Original source: Why Starting With End-to-End Customer Journeys Isn’t Good For The Customer

Link: Transforming the Air Force into a software company with more airpower

“We have a small team that was tired of working this way and tired of not being able to provide this capability to our warfighters,” said Adam Furtado (pictured), chief product officer at the U.S. Air Force. “Basically, Congress told us to figure something new out.”

And:

“We’ve been designing a brand new system to modernize for about 10 years, and we just haven’t been able to get it to the field for a ton of Department of Defense, bureaucratic and acquisitions reasons,” Furtado explained.
Original source: Transforming the Air Force into a software company with more airpower

Link: Airmen given direct access to AOC development process

“Air Force acquisition leaders recognized the current acquisition strategy, in progress since 2009, will not deliver capability to the warfighter fast enough. Today, we terminated the current AOC 10.2 contract with Northrop Grumman in order to take a different approach.”

And:

“Once we field this platform and establish the software pipeline, we will begin the iterative improvement process,” said Sanders.  “That’s where this acquisition process really makes a difference.  The customers, in this case Airmen at the AOCs, are able to communicate their needs directly to developers and see the changes they request within weeks.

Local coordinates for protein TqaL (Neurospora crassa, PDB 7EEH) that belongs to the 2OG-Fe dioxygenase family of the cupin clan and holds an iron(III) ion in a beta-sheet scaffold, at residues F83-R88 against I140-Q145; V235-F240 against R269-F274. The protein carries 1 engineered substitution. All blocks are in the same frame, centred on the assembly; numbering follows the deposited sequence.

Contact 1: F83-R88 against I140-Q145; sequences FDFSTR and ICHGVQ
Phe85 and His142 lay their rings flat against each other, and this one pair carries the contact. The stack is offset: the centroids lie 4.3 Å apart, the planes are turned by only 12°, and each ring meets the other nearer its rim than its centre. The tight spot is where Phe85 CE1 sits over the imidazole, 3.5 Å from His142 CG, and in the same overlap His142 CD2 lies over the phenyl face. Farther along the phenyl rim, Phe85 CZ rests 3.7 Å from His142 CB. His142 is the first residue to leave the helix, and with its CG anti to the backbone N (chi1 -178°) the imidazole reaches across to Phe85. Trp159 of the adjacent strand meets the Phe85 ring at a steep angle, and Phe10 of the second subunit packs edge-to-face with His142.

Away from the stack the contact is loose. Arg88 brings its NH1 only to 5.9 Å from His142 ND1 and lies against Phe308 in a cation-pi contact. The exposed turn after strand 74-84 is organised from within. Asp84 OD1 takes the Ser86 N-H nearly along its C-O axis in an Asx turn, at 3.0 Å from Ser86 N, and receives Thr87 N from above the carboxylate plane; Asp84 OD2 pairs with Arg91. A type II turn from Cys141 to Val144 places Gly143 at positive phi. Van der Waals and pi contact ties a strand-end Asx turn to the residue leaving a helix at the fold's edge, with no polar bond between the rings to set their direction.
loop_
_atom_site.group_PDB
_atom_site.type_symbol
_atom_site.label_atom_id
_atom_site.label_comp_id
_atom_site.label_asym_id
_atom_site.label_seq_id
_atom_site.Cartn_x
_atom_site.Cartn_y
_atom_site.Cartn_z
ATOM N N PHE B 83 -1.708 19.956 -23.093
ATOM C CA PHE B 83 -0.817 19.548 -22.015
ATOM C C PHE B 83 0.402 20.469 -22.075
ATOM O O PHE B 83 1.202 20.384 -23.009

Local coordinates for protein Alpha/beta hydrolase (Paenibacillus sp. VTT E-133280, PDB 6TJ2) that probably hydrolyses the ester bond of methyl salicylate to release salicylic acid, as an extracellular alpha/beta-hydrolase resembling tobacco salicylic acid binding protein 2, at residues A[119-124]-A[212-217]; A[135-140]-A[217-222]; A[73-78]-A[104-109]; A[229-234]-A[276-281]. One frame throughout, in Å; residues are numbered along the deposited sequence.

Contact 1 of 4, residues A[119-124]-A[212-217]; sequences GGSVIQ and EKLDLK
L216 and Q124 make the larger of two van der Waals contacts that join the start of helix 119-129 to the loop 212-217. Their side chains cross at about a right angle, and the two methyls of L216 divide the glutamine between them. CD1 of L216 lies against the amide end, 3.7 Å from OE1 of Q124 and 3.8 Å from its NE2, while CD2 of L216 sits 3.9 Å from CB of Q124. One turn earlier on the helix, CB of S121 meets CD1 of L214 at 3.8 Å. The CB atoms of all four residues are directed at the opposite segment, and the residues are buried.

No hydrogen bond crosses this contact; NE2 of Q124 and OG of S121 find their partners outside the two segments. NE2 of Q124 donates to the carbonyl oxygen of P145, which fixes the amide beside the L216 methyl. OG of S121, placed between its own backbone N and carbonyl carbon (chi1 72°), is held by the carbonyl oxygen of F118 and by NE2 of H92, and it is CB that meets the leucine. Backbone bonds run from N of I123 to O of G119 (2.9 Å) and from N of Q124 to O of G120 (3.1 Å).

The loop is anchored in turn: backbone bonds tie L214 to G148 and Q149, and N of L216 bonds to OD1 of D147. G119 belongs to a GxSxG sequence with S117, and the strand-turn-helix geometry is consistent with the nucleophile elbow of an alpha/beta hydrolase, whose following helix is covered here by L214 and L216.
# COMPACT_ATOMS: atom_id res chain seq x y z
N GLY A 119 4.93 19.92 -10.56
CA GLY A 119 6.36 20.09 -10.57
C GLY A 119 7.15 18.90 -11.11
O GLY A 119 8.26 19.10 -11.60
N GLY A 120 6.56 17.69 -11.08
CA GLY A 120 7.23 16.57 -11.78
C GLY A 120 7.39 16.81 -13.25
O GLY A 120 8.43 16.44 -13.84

Original source: Airmen given direct access to AOC development process

Link: Project vs. product management, in government

Good discussion of doing product management instead of project management. Also, discussion of user metrics to track design and usability:

“Defining success metrics helps you focus on what’s important in your product and how well it solves the problems you’ve identified. Defining key steps the user must take is also important in order to shine a spotlight on where in the process users are failing. With this data, you can conduct further in-person research to understand why they are failing and devise an even better solution.”
Original source: Project vs. product management, in government

Link: Project management vs. product management

‘That discussion starts with a very concise and useful distinction between project management (the world the government knows) and product management (the world it doesn’t). Project management, they write, is “focused on managing to a plan” — such as managing schedule, budget, risk, policy compliance and then reporting status to stakeholders. “Success for a project manager is delivering a defined scope of work on-time and on-budget,” Johnston and O’Connor note. Product management, meanwhile, “is focused on delivering a product a user wants or needs.” Success for a product manager “is delivering a product that users love — and use to complete tasks (or in the private sector — a product customers will pay for).”’
Original source: Project management vs. product management